A small coin can sometimes help you to remove a flat head screw. To do this, find a suitable penny and insert it into the groove. Turning counterclockwise will unscrew the screw.

  1. Edge of A Knife

If your knife has a thin edge on the opposite of the sharp edge, you can use both sides for unscrewing a flat head screw. Otherwise, use the sharp edge to remove the screw.

  1. Thumbnail

If the screw is loose enough and your thumbnail can handle the pressure, you can use it to remove a screw. Just turn the screw anticlockwise slowly, and it will be removed.

In Case of A Torx Screw

A Torx screw has a star-shaped groove, and this type of screw generally comes with a smaller size. Besides, the star-shaped is very sensitive due to its hole in the head. So, you need to be very careful when using an alternative to Torx screwdrivers.

  1. Used Plastic Pen or Toothbrush

In this case, you need to melt the plastic toothbrush or pen and attach it to the screw. After drying the plastic, the screw will move with the pen when you try to turn it counterclockwise.

  1. Tip of A Knife

Bring a knife that has a small tip and fits with the Torx screw. Turn the screw after inserting the tip of the knife to eradicate it.

In Case Of A Phillips Head Screw

philips head screwdriver

These screws have two grooves that form like a cross sign. Not to mention, sometimes one groove is longer than another one. Normally, the head of a Phillips screw is round, and the grooves fade away easily. Therefore, it is always recommended to be careful when you are using either a screwdriver or an alternative for removal.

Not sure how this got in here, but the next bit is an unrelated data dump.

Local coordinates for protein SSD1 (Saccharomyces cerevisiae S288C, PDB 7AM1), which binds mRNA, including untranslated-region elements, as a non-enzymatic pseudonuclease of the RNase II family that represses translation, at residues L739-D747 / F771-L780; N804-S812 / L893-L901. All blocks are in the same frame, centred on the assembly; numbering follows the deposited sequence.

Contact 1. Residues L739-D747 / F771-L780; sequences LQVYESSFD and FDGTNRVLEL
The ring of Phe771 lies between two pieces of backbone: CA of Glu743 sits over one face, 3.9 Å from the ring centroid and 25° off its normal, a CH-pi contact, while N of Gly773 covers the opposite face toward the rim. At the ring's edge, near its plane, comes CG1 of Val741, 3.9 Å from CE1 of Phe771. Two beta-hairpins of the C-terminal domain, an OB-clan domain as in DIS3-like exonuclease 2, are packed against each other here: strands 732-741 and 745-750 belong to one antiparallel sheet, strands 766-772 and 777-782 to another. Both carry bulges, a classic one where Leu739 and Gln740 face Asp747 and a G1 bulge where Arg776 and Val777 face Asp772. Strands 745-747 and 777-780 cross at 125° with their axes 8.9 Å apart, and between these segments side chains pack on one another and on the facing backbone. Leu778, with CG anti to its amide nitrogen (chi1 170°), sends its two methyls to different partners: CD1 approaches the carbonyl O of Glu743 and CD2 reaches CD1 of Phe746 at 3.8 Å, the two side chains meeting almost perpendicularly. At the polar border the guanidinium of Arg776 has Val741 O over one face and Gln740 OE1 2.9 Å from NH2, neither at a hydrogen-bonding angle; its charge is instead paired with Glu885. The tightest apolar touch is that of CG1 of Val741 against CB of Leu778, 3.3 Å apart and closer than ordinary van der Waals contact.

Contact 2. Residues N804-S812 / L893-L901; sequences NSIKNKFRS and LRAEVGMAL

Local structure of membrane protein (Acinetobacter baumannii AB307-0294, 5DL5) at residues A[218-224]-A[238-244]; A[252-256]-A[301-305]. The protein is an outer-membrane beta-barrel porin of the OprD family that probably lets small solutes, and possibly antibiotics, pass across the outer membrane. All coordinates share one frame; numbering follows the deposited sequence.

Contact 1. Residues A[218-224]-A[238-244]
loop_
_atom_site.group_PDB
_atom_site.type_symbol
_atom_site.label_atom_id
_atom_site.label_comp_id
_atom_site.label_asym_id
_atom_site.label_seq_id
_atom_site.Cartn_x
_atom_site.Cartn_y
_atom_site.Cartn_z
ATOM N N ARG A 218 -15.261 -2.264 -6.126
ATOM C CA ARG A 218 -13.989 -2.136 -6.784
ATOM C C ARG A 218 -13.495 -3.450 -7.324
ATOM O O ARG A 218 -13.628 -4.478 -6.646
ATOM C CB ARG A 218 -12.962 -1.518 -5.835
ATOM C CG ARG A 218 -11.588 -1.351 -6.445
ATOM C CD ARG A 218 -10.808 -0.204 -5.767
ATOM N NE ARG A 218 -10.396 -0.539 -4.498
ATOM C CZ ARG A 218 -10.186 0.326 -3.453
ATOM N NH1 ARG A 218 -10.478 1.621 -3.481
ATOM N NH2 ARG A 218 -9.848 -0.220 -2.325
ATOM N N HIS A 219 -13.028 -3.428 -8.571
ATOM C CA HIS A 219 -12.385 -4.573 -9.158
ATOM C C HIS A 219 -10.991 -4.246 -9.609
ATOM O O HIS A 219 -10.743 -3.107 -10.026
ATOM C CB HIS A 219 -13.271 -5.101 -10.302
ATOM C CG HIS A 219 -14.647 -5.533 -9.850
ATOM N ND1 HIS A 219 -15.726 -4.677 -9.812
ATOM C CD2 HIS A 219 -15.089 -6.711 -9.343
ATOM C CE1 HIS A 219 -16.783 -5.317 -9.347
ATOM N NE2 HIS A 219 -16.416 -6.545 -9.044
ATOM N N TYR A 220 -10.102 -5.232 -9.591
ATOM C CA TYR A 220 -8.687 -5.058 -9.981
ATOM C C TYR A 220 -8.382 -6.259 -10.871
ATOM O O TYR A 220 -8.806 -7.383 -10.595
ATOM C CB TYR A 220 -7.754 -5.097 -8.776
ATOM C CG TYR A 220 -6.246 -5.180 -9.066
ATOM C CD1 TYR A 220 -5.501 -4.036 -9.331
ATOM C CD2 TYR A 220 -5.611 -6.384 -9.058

1. Solid Kitchen Knife

A kitchen knife with a sharp edge will work fine here. You just need to insert the sharp edge perfectly so that it doesn’t damage the screw. Then, turn the screw anticlockwise to remove it.

  1. A Thin Coin

Search for a thin coin like a penny or a dime, and insert its edge into the groove to turn counterclockwise. A bigger coin is a better choice if it fits the groove perfectly.

  1. Pliers

When you cannot find anything which fits the grooves, it is better to go for the pliers. Hold the screw using the pliers and turn anticlockwise.

  1. Old CD

The CD has a sharp edge and usually fits the grooves of the Phillips head screw. Insert the edge into the longer groove and turn it counterclockwise until the screw is completely removed.

  1. Hacksaw

Sometimes you can use your hacksaw for both creating a groove and removing the screw. So, when the groove is flattened with the head, hold the hacksaw vertically and cut the screw to create a groove. And, after putting the hacksaw into the groove, turn it anticlockwise.

Conclusion

With so many options available, removing small screws is a breeze. While we recommend using a specific screwdriver for a specific screw, you can use these alternatives when the right tool is not available. Nevertheless, be careful in both cases to keep the screw in place.

Joost Nusselder, the founder of Tools Doctor is a content marketer, dad and loves trying out new equipment, and together with his team he's been creating in-depth blog articles since 2016 to help loyal readers with tools & crafting tips.